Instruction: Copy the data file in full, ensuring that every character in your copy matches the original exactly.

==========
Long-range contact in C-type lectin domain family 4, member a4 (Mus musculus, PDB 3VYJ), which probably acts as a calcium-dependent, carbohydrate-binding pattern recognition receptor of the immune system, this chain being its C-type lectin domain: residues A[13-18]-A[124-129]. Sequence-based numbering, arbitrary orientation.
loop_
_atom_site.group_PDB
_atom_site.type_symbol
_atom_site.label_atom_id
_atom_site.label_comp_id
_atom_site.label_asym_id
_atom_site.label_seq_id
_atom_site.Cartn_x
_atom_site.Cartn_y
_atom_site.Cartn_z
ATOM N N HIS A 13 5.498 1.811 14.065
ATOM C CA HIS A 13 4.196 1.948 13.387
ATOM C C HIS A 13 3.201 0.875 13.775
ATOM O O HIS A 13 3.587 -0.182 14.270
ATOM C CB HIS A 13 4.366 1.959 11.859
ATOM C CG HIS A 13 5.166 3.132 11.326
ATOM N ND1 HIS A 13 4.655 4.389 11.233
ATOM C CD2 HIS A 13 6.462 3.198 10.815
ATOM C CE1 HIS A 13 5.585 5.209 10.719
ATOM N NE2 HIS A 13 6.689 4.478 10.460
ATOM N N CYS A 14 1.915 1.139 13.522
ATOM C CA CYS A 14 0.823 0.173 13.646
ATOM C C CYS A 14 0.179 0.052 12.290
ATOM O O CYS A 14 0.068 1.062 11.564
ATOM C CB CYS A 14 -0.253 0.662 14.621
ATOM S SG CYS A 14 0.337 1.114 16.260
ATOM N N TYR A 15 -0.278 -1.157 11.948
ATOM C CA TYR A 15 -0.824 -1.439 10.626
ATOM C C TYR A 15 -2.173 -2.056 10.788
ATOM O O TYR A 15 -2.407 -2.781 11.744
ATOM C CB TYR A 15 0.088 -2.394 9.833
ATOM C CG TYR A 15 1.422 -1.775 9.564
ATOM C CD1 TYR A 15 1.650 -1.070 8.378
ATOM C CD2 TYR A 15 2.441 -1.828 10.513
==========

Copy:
Long-range contact in C-type lectin domain family 4, member a4 (Mus musculus, PDB 3VYJ), which probably acts as a calcium-dependent, carbohydrate-binding pattern recognition receptor of the immune system, this chain being its C-type lectin domain: residues A[13-18]-A[124-129]. Sequence-based numbering, arbitrary orientation.
loop_
_atom_site.group_PDB
_atom_site.type_symbol
_atom_site.label_atom_id
_atom_site.label_comp_id
_atom_site.label_asym_id
_atom_site.label_seq_id
_atom_site.Cartn_x
_atom_site.Cartn_y
_atom_site.Cartn_z
ATOM N N HIS A 13 5.498 1.811 14.065
ATOM C CA HIS A 13 4.196 1.948 13.387
ATOM C C HIS A 13 3.201 0.875 13.775
ATOM O O HIS A 13 3.587 -0.182 14.270
ATOM C CB HIS A 13 4.366 1.959 11.859
ATOM C CG HIS A 13 5.166 3.132 11.326
ATOM N ND1 HIS A 13 4.655 4.389 11.233
ATOM C CD2 HIS A 13 6.462 3.198 10.815
ATOM C CE1 HIS A 13 5.585 5.209 10.719
ATOM N NE2 HIS A 13 6.689 4.478 10.460
ATOM N N CYS A 14 1.915 1.139 13.522
ATOM C CA CYS A 14 0.823 0.173 13.646
ATOM C C CYS A 14 0.179 0.052 12.290
ATOM O O CYS A 14 0.068 1.062 11.564
ATOM C CB CYS A 14 -0.253 0.662 14.621
ATOM S SG CYS A 14 0.337 1.114 16.260
ATOM N N TYR A 15 -0.278 -1.157 11.948
ATOM C CA TYR A 15 -0.824 -1.439 10.626
ATOM C C TYR A 15 -2.173 -2.056 10.788
ATOM O O TYR A 15 -2.407 -2.781 11.744
ATOM C CB TYR A 15 0.088 -2.394 9.833
ATOM C CG TYR A 15 1.422 -1.775 9.564
ATOM C CD1 TYR A 15 1.650 -1.070 8.378
ATOM C CD2 TYR A 15 2.441 -1.828 10.513